The anonymity and confidentiality of all participants are guaranteed.  If you are interested in being a part of this research, please use the following link to our survey: https://cgi.sfu.ca/~sisclab/cgi-bin/v5/rws5.cgi?FORM=MultiracialExperience1

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This Is The Mixed-Race Cheerios Ad All The Idiots Are Complaining About

Posted in Articles, Communications/Media Studies, New Media, United States, Videos on 2013-05-31 03:50Z by Steven

This Is The Mixed-Race Cheerios Ad All The Idiots Are Complaining About

Business Insider
Advertising
2013-05-30

Judith Grey

A new commercial for Cheerios featuring a mixed-race family has become a target for idiots on the internet.

The anodyne spot features a Caucasian mother, an African-American father and their biracial daughter, but contains no overt messaging, politically correct or otherwise (except that Cheerios are good for you).

Nonetheless, Adweek noted the spot had been propelled onto the front page of Reddit, where it received a plethora of racists remarks. Concreteloop.com noted a YouTube commentator who allegedly called the spot an “abomination.”…

Read the entire article here.

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In a first, black voter turnout rate passes whites

Posted in Articles, Barack Obama, Census/Demographics, New Media, Politics/Public Policy, United States on 2013-04-30 02:56Z by Steven

In a first, black voter turnout rate passes whites

Associated Press
2013-04-29

Hope Yen

WASHINGTON (AP) — America’s blacks voted at a higher rate than other minority groups in 2012 and by most measures surpassed the white turnout for the first time, reflecting a deeply polarized presidential election in which blacks strongly supported Barack Obama while many whites stayed home.

Had people voted last November at the same rates they did in 2004, when black turnout was below its current historic levels, Republican Mitt Romney would have won narrowly, according to an analysis conducted for The Associated Press.

Census data and exit polling show that whites and blacks will remain the two largest racial groups of eligible voters for the next decade. Last year’s heavy black turnout came despite concerns about the effect of new voter-identification laws on minority voting, outweighed by the desire to re-elect the first black president.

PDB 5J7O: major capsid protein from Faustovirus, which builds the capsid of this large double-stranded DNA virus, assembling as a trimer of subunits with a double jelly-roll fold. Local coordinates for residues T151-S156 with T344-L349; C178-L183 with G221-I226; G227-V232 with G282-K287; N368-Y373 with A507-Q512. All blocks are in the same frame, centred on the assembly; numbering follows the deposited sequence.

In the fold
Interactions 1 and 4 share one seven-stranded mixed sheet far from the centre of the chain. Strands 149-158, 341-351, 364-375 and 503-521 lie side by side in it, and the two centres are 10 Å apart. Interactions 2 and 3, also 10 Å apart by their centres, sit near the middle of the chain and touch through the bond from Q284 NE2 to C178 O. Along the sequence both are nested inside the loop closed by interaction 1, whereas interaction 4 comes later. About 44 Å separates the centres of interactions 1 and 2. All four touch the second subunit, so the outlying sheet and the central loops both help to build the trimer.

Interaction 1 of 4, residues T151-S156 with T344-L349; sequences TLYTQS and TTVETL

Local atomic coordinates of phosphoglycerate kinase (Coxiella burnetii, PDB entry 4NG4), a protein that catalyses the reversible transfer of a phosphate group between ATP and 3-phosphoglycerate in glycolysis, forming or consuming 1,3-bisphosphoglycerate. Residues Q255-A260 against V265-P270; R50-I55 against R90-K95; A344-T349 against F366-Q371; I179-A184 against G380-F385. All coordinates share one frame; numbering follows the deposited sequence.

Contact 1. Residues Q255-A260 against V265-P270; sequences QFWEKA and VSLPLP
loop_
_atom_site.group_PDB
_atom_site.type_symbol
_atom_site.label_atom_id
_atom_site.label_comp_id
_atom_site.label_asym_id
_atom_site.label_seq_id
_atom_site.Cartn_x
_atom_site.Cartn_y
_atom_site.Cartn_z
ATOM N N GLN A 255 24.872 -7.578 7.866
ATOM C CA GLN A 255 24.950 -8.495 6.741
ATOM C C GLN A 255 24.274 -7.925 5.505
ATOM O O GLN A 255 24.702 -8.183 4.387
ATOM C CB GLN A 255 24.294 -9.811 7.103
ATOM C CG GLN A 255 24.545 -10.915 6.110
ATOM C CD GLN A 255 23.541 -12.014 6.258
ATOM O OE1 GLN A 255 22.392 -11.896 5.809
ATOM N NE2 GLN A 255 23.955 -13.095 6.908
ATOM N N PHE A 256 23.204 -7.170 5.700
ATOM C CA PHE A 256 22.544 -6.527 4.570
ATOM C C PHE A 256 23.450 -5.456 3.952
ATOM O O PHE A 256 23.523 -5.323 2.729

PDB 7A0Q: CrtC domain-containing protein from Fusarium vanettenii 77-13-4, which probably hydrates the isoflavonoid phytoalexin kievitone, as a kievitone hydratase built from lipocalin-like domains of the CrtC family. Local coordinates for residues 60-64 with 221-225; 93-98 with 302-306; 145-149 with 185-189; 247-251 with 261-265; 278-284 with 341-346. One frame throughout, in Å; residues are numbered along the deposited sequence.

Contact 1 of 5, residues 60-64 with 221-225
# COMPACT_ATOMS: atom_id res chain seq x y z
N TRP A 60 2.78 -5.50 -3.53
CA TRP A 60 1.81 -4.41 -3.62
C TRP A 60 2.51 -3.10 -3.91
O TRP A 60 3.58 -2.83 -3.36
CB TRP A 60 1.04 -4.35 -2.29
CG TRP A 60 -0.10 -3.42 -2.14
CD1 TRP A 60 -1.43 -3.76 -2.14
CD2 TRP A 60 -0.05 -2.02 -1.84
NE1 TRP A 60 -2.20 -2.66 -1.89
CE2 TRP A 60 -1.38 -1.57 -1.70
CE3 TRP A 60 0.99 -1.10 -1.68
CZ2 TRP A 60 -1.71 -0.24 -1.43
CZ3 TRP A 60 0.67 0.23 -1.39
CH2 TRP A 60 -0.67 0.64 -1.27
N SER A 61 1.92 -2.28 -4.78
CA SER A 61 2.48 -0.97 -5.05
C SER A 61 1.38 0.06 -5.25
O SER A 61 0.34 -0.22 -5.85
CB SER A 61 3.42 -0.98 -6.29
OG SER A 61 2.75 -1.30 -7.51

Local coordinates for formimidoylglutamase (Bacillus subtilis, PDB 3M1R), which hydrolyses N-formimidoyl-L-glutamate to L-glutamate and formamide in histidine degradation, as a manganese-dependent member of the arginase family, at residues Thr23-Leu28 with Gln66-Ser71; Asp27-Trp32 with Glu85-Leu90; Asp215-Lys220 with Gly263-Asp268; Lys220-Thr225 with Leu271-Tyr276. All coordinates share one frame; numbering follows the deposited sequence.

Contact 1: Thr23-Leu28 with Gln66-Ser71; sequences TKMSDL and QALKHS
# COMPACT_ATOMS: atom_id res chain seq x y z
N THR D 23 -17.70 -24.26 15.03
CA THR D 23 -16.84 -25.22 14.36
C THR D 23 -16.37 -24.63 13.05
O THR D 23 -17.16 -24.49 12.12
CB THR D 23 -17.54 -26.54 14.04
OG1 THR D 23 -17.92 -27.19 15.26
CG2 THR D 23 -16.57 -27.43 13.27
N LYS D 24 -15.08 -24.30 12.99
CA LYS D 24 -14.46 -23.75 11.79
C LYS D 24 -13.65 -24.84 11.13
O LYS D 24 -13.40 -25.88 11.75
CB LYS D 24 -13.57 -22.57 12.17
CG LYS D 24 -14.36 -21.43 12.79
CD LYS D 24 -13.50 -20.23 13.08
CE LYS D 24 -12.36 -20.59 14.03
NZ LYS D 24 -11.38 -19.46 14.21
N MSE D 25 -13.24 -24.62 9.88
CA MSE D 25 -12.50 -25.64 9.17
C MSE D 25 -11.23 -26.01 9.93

William H. Frey, a demographer at the Brookings Institution, analyzed the 2012 elections for the AP using census data on eligible voters and turnout, along with November’s exit polling. He estimated total votes for Obama and Romney under a scenario where 2012 turnout rates for all racial groups matched those in 2004. Overall, 2012 voter turnout was roughly 58 percent, down from 62 percent in 2008 and 60 percent in 2004.

The analysis also used population projections to estimate the shares of eligible voters by race group through 2030. The numbers are supplemented with material from the Pew Research Center and George Mason University associate professor Michael McDonald, a leader in the field of voter turnout who separately reviewed aggregate turnout levels across states, as well as AP interviews with the Census Bureau and other experts. The bureau is scheduled to release data on voter turnout in May.

Overall, the findings represent a tipping point for blacks, who for much of America’s history were disenfranchised and then effectively barred from voting until passage of the Voting Rights Act in 1965.

But the numbers also offer a cautionary note to both Democrats and Republicans after Obama won in November with a historically low percentage of white supporters. While Latinos are now the biggest driver of U.S. population growth, they still trail whites and blacks in turnout and electoral share, because many of the Hispanics in the country are children or noncitizens…

Read the entire article here.

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Race, Policy, and Culture: An Identity Crisis for Sickle Cell Disease in Brazil

Posted in Brazil, Caribbean/Latin America, Dissertations, Health/Medicine/Genetics, New Media, Politics/Public Policy, Social Science on 2013-04-24 03:45Z by Steven